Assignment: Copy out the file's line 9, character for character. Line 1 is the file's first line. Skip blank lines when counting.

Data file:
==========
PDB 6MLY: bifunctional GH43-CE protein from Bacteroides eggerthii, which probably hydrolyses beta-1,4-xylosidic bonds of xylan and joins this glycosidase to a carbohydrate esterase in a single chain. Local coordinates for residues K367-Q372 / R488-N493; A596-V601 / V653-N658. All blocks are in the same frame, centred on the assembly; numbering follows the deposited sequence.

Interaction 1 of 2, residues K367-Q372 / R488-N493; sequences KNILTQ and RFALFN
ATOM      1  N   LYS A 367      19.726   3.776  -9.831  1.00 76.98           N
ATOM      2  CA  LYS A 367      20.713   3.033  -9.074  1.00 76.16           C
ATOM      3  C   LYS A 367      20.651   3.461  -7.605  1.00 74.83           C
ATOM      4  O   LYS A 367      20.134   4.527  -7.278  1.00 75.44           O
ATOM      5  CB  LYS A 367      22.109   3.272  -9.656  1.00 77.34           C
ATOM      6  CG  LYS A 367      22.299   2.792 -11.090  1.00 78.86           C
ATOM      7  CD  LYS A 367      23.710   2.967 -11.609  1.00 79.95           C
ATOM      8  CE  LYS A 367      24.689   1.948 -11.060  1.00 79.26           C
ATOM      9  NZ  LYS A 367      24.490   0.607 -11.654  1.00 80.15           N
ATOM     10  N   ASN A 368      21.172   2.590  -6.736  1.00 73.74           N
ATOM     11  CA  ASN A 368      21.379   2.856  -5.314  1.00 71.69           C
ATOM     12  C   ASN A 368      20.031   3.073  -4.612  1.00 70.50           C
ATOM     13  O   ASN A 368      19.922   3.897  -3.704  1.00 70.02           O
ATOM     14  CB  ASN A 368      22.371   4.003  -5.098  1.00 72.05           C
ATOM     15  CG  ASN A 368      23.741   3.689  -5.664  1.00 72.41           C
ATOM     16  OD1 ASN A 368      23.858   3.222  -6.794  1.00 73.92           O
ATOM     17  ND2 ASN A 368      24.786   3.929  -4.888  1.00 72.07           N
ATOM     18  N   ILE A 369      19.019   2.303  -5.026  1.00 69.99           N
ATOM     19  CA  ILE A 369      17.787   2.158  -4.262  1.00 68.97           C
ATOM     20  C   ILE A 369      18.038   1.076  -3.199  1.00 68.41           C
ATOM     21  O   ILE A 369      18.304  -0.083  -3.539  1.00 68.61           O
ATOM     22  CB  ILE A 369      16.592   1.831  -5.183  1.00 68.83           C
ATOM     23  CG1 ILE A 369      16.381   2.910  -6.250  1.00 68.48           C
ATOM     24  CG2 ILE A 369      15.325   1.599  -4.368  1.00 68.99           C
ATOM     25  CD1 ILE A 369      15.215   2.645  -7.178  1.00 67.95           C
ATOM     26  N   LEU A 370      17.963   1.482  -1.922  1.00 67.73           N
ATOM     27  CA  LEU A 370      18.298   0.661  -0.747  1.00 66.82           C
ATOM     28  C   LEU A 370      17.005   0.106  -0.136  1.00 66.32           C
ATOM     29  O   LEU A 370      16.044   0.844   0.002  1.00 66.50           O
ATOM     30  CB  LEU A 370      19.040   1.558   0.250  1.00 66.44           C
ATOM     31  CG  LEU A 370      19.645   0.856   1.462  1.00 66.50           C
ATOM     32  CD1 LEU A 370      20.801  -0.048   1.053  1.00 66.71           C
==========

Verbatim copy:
ATOM      7  CD  LYS A 367      23.710   2.967 -11.609  1.00 79.95           C